LiquidVM is a single-process, single-user VirtualMachine designed to run Java processes efficiently on a virtual environment. Details about LiquidVM are provided in the following topics:
LiquidVM is a virtualization enabled version of the JRockit JVM that can run on a hypervisor without a standard OS, allowing Java applications to run directly on the virtualized hardware.
The LiquidVM Tools component in WLOC provides tools to create LVM-based instances that can run in a VMWare ESX environment, as well as the run-time components necessary to manage such LVM-based instances.
LiquidVM provides the following features:
The LiquidVM file system is very similar to most Unix-like OSes. There is a single root (
/) directory; disks and remote NFS file-shares can be mounted in sub-directories. By default, the virtual disk, if configured, is mounted in the root directory (
The directory structure for WLOC is described in Table 1-1.
The LVM ISO image file to be used is specified in the
The default location for the BEA Home directory on the virtual local disk. You can change the location of the BEA Home directory by specifying the
LiquidVM provides a virtual local disk for each virtual machine. The local disk can be mapped to a SAN disk attached to the ESX server. You specify the size of the disk by passing the
diskSize parameter as a startup option to the LiquidVM launcher. To do so, specify the disk size in the WLOC start script using the
LVM_DISKSIZE option. The default is 1GB (1024). For more information, see Using the LiquidVM Launcher Commands.
If no disk is specified, the local disk is not created.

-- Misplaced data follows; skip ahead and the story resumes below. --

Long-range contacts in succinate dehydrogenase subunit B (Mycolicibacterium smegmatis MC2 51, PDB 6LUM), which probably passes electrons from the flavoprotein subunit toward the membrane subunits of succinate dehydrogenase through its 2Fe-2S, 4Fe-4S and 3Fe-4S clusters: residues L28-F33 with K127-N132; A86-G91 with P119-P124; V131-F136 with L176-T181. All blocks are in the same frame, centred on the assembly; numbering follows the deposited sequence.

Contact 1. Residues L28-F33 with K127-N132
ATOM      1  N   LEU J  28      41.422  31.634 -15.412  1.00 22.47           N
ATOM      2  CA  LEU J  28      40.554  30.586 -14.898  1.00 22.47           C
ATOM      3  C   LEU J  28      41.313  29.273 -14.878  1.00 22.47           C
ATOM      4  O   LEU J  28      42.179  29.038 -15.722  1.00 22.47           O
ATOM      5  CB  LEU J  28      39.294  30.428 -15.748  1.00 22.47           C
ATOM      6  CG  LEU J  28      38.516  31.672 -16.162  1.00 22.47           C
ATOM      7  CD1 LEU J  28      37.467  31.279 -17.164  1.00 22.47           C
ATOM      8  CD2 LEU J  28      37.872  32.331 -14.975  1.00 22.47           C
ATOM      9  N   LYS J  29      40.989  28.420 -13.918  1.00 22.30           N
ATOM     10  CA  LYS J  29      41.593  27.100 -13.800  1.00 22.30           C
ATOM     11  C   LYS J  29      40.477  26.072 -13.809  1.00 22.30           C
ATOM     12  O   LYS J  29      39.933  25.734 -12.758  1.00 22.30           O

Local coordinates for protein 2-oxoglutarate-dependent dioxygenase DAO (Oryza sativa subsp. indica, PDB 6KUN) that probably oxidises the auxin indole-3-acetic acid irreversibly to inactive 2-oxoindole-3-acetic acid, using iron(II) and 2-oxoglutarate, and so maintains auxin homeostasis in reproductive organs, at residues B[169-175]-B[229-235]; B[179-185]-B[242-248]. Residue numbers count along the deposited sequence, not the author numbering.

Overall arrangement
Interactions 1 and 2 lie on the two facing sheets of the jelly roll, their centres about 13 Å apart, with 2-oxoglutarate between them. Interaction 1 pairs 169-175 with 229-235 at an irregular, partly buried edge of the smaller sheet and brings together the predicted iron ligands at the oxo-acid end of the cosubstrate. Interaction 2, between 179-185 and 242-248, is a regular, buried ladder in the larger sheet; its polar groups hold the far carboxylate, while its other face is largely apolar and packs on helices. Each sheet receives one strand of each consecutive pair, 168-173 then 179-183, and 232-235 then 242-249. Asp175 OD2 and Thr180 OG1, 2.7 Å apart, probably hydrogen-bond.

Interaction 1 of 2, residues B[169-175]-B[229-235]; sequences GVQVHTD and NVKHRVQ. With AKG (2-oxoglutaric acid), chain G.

The first time that you boot LiquidVM, it detects that a virtual hard disk is attached and that it is empty. LiquidVM formats the disk and mounts it in the root directory (
To the VMware ESXserver, the virtual hard disk is a
vmdk file. The
vmdk file is placed in the same directory as the Virtual Machine's configuration file on the ESX server/SAN. You can specify which VMware datastore the VM configuration files and the virtual hard disk should be placed in by specifying the
vmwareVmDatastore option to the launcher. To do so, add a
vmwareVmDatastore= entry to the
You can transfer files to and from the local disk by using the LiquidVM SSH service. For more information, see Using the LiquidVM SSH Service.
To determine the amount of free disk space on your virtual machine while the WLOC instance is running, press F1 in the VMware VM console. Details about the running system, including the amount of free disk space, are displayed in the console.
If your disk is full, you can shut-down WLOC and specify a larger disk by increasing the value of the
LVM_DISKSIZE property in the WLOC start script.
VMware does not provide a way to increase the size of the disk. Instead, when you restart WLOC, the LiquidVM launcher creates a new larger disk and copies the files from the old disk to the new disk. When you increase the size of the disk, the initial restart of WLOC will take longer depending on the size of the disk and the amount of files to be copied.
|Note:||LiquidVM does not provide a mechanism to reduce the size of a disk.|
LiquidVM provides a SSH2-compatible service for transporting files to and from LiquidVM. The SSH service does not provide shell services; that is, LiquidVM does not support scripts or editing files from the SSH shell.
The SSH service in LiquidVM provides an encrypted communication channel between the server and the client. The encryption protocol used is AES-128. Unencrypted communication is not supported.